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March 29, 2017

Secrets of the CRISPR Arms Race

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    Using cryo-electron microscopy, researchers based at The Scripps Research Institute (TSRI) and Montana State University (MSU) analyzed how viruses defeat CRISPR, the bacterial immune system. Viruses, these scientists learned, have at least a couple of anti-CRISPR strategies. One strategy is to simply counterattack. Viruses can deploy proteins that disable CRISPR machinery. Another strategy is to misdirect CRISPR. Evidently, viruses can fool the CRISPR system into binding an expendable viral protein instead of essential viral DNA.

    While these strategies have evolved to preserve viruses, they could benefit people too. Adapted for use in our CRISPR genome-editing technologies, these strategies could effectively give us a CRISPR off switch.

    This point was emphasized in a paper prepared by the TSRI and MSU scientists. The paper, entitled “Structure Reveals Mechanisms of Viral Suppressors that Intercept a CRISPR RNA-Guided Surveillance Complex,” appeared March 23 in the journal Cell, and focuses on viral anti-CRISPR proteins that subvert the CRISPR system in Pseudomonas aeruginosa. This system relies on a 350-kDa CRISPR RNA (crRNA)-guided surveillance complex (Csy complex) to bind foreign DNA and recruit a trans-acting nuclease for target degradation.

    “Here, we report the cryo-electron microscopy (cryo-EM) structure of the Csy complex bound to two different Acr proteins, AcrF1 and AcrF2, at an average resolution of 3.4 Å,” wrote the article’s authors. “The structure explains the molecular mechanism for immune system suppression, and structure-guided mutations show that the Acr proteins bind to residues essential for crRNA-mediated detection of DNA.”

    The study that yielded these results was led by TSRI’s Gabriel C. Lander, Ph.D., and MSU’s Blake Wiedenheft, Ph.D. "It's amazing what these systems do to one-up each other," said Dr. Lander. "It all comes back to this evolutionary arms race."

    "Although CRISPR/Cas9 is the 'celebrity' CRISPR system, there are 19 different types of CRISPR systems, each of which may have unique advantages for genetic engineering. They are a massive, untapped resource," continued Dr. Lander. "The more we learn about the structures of these systems, the more we can take advantage of them as genome-editing tools."

    The researchers began by examining exactly how the CRISPR surveillance complex analyzes a virus's genetic material to see where it should attack. The CRISPR surveillance complex consists of proteins that wrap around a guide RNA like a grasping hand, exposing specific sections of this RNA. These sections scan viral DNA, looking for genetic sequences they recognize.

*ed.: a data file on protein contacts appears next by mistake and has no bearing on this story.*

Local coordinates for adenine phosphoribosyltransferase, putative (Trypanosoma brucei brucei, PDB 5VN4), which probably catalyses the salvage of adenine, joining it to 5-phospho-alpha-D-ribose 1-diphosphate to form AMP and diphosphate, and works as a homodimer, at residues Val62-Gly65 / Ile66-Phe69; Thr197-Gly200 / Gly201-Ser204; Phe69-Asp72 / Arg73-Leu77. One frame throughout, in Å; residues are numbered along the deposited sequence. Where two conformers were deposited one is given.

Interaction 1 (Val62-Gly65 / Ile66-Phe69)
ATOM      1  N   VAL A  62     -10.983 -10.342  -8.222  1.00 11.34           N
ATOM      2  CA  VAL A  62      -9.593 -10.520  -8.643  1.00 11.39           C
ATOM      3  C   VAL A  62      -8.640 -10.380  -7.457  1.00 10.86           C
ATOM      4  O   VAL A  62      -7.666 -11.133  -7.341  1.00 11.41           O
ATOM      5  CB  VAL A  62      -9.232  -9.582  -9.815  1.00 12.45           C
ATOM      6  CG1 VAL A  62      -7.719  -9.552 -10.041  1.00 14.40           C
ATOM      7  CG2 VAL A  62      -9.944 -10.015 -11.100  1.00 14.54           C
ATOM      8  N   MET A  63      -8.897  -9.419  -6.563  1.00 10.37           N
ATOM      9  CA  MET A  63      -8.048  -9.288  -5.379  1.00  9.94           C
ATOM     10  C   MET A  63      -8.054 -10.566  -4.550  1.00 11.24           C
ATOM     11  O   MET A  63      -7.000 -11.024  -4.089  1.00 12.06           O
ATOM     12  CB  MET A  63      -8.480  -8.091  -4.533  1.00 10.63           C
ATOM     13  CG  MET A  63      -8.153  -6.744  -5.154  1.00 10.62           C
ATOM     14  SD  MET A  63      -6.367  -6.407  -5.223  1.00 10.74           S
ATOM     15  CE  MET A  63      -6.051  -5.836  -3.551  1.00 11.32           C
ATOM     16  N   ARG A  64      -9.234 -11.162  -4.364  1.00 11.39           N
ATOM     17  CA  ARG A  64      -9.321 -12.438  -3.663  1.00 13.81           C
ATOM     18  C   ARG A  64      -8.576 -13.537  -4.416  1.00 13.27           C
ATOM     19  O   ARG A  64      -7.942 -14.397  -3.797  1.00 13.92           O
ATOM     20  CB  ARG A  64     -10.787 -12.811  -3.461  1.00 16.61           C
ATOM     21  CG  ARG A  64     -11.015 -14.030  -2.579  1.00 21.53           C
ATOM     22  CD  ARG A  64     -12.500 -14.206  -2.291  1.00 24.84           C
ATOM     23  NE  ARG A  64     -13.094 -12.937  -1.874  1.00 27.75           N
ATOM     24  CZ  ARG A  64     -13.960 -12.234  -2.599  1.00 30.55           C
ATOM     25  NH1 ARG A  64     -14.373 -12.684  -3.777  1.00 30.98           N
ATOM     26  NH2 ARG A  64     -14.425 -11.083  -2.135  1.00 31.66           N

"This system can quickly read through massive lengths of DNA and accurately hit its target," explained Dr. Lander. “If the CRISPR complex identifies a viral DNA target, the surveillance machine recruits other molecules to destroy the virus's genome.”

    Next, the researchers analyzed how viral anti-CRISPR proteins paralyze the surveillance complex. They found that one type of anti-CRISPR protein covers up the exposed section of CRISPR RNA, thereby preventing the CRISPR system from scanning the viral DNA.

    "These anti-CRISPR proteins keep the bacteria from recognizing the viral DNA," noted Dr. Lander. He called these anti-CRISPR proteins "exceptionally clever" because they appear to have evolved to target a crucial piece of the CRISPR machinery. If bacteria were to mutate this machinery to avoid viral attacks, the CRISPR system would cease to function. "CRISPR systems cannot escape from these anti-CRISPR proteins without completely changing the mechanism they use to recognize DNA," he observed.

    Another anti-CRISPR protein uses a different trick. Based on its location and negative charge, the researchers believe this anti-CRISPR protein acts as a DNA mimic, fooling CRISPR into binding this immobilizing protein, rather than an invading viral DNA.

    "These findings are important because we knew that anti-CRISPR proteins were blocking bacterial defenses, but we had no idea how," Dr. Lander emphasized. Dr. Lander and the other authors of the current study look forward to further exploration of anti-CRISPR proteins—how they evolved, and how they may be exploited for practical gain.

    “Genetic conflict between viruses and their hosts drives evolution and genetic innovation,” the authors of the Cell article noted. “Collectively, [our] data provide a snapshot of an ongoing molecular arms race between viral suppressors and the immune system they target.”

    The researchers believe this new understanding of anti-CRISPR proteins may eventually lead to more sophisticated and efficient tools for genome editing. Perhaps anti-CRISPR proteins can be used in CRISPR systems to swoop in to block gene editing—or researchers could degrade anti-CRISPR proteins to trigger gene editing. "That might work as an on–off switch for CRISPR," Dr. Lander said.

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